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Contemplating the Logos

October 26, 2011

In creating the universe he conferred upon it a created rationality different from, yet dependent on, his own uncreated Rationality, and thus gave it an intrinsic lawfulness of its own which is neither self-susistent nor self-explanatory but which endures before God as the truth and goodness of created reality upheld by his eternal Word. It was into this created rationality (or logos) that the Word (or Logos) of God entered, assimilating it to himself in the incarnation, in order to become Word of God to man through the medium of human word and rationality and in order to provide from the side of man for an appropriate response in truth and goodness toward God. –T. F. Torrance, Reality and Evangelical Theology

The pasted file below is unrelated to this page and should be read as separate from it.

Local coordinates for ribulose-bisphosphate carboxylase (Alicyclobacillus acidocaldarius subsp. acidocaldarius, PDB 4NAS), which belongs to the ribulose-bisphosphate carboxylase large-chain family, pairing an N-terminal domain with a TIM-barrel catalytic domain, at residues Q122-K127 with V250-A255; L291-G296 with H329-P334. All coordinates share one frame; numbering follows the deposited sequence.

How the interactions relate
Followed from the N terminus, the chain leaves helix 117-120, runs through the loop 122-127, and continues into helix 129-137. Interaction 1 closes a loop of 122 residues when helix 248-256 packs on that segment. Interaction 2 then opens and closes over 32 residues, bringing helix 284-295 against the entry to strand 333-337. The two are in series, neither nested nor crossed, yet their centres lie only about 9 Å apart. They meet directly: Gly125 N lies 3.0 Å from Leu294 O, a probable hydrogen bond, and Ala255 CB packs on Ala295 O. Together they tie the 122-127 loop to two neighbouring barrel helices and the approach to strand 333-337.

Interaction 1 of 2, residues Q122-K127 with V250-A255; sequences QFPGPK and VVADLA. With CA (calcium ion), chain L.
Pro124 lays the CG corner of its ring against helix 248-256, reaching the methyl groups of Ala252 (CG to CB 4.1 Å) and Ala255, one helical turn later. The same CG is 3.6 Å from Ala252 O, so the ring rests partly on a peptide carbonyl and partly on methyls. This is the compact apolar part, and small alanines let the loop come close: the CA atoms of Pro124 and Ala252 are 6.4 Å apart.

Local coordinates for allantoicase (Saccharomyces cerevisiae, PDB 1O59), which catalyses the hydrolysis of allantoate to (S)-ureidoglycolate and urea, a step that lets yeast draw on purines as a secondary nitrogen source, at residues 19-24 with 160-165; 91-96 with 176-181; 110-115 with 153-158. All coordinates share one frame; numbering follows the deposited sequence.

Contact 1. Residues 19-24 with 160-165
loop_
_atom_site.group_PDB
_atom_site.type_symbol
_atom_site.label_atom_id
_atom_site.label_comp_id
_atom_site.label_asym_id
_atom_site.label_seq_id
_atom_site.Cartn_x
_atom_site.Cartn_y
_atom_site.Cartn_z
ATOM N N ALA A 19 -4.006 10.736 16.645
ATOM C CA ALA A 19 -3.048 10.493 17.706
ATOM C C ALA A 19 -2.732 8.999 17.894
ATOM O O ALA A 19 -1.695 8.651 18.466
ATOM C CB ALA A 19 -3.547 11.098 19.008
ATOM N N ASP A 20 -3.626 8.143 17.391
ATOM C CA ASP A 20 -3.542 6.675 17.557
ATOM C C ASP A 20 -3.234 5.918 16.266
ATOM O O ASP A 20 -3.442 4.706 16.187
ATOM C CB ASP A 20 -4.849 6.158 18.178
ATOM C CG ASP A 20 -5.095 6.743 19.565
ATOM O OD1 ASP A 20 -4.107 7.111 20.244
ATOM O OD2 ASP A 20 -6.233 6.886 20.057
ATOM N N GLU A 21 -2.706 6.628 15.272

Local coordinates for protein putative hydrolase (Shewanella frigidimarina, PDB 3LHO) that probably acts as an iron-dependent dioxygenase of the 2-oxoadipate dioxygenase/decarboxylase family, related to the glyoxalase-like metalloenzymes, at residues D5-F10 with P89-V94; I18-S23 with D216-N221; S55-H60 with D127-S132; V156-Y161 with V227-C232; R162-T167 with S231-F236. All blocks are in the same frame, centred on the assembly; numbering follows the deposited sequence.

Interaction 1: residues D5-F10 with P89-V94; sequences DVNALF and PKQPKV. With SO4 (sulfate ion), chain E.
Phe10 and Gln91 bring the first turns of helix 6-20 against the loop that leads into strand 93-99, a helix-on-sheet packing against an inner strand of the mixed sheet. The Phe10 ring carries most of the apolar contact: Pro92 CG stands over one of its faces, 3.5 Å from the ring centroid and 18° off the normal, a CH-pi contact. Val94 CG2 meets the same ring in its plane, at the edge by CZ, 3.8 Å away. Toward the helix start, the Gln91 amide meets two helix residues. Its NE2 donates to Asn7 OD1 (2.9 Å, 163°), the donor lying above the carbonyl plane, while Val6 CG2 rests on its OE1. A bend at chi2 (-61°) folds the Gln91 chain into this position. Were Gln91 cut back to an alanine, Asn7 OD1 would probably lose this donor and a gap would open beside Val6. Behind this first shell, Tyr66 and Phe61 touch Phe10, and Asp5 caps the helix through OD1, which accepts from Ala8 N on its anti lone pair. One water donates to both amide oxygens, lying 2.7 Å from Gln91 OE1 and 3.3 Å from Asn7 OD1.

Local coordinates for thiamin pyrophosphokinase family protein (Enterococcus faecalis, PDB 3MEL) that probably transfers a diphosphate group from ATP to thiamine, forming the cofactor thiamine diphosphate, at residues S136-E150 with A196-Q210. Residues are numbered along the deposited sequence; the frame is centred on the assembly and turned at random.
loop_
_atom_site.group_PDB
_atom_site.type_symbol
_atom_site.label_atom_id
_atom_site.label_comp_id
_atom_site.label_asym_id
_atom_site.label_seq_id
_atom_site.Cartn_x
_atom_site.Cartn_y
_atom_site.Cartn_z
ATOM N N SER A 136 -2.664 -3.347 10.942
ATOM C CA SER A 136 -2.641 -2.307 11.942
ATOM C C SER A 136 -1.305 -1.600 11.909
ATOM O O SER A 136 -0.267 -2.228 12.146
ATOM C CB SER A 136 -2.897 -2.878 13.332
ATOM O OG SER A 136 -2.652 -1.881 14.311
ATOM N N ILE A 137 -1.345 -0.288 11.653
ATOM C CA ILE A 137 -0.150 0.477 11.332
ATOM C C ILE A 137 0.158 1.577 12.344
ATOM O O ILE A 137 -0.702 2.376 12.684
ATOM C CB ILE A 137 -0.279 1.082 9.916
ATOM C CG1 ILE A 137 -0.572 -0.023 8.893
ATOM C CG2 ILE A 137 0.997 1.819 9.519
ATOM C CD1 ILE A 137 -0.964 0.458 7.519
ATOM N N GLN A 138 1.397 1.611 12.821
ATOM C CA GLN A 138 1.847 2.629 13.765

This quote has been on my mind as something to think about, yet I seem to continually set it aside. It is fairly dense, but it taps into the nature of the logos. St. Athanasius said something along the same lines in paragraph 17 of On the Incarnation.

The marvellous truth is, that being the Word, so far from being Himself contained by anything, He actually contained all things Himself. In creation He is present everywhere, yet is distinct in being from it; ordering, directing, giving life to all, containing all, yet is He Himself the Uncontained, existing solely in His Father. As with the whole, so also is it with the part. . . . His body was for Him not a limitation, but an instrument, so that He was both in it and in all things, and outside all things, resting in the Father alone.

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From → Theology

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